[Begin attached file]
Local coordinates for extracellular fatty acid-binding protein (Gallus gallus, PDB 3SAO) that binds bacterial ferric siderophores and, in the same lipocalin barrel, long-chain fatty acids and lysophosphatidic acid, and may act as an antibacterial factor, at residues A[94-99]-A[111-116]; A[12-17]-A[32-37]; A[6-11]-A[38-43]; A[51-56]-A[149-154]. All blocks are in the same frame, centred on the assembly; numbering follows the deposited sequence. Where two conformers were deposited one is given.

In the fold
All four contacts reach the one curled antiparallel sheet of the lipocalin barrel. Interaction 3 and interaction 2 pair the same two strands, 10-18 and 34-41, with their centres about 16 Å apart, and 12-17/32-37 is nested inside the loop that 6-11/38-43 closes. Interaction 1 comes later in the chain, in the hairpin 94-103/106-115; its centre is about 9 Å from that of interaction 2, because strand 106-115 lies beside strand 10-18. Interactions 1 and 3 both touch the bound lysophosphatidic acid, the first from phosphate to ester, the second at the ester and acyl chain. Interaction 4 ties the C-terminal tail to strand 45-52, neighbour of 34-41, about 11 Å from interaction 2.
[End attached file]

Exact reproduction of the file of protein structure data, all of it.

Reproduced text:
Local coordinates for extracellular fatty acid-binding protein (Gallus gallus, PDB 3SAO) that binds bacterial ferric siderophores and, in the same lipocalin barrel, long-chain fatty acids and lysophosphatidic acid, and may act as an antibacterial factor, at residues A[94-99]-A[111-116]; A[12-17]-A[32-37]; A[6-11]-A[38-43]; A[51-56]-A[149-154]. All blocks are in the same frame, centred on the assembly; numbering follows the deposited sequence. Where two conformers were deposited one is given.

In the fold
All four contacts reach the one curled antiparallel sheet of the lipocalin barrel. Interaction 3 and interaction 2 pair the same two strands, 10-18 and 34-41, with their centres about 16 Å apart, and 12-17/32-37 is nested inside the loop that 6-11/38-43 closes. Interaction 1 comes later in the chain, in the hairpin 94-103/106-115; its centre is about 9 Å from that of interaction 2, because strand 106-115 lies beside strand 10-18. Interactions 1 and 3 both touch the bound lysophosphatidic acid, the first from phosphate to ester, the second at the ester and acyl chain. Interaction 4 ties the C-terminal tail to strand 45-52, neighbour of 34-41, about 11 Å from interaction 2.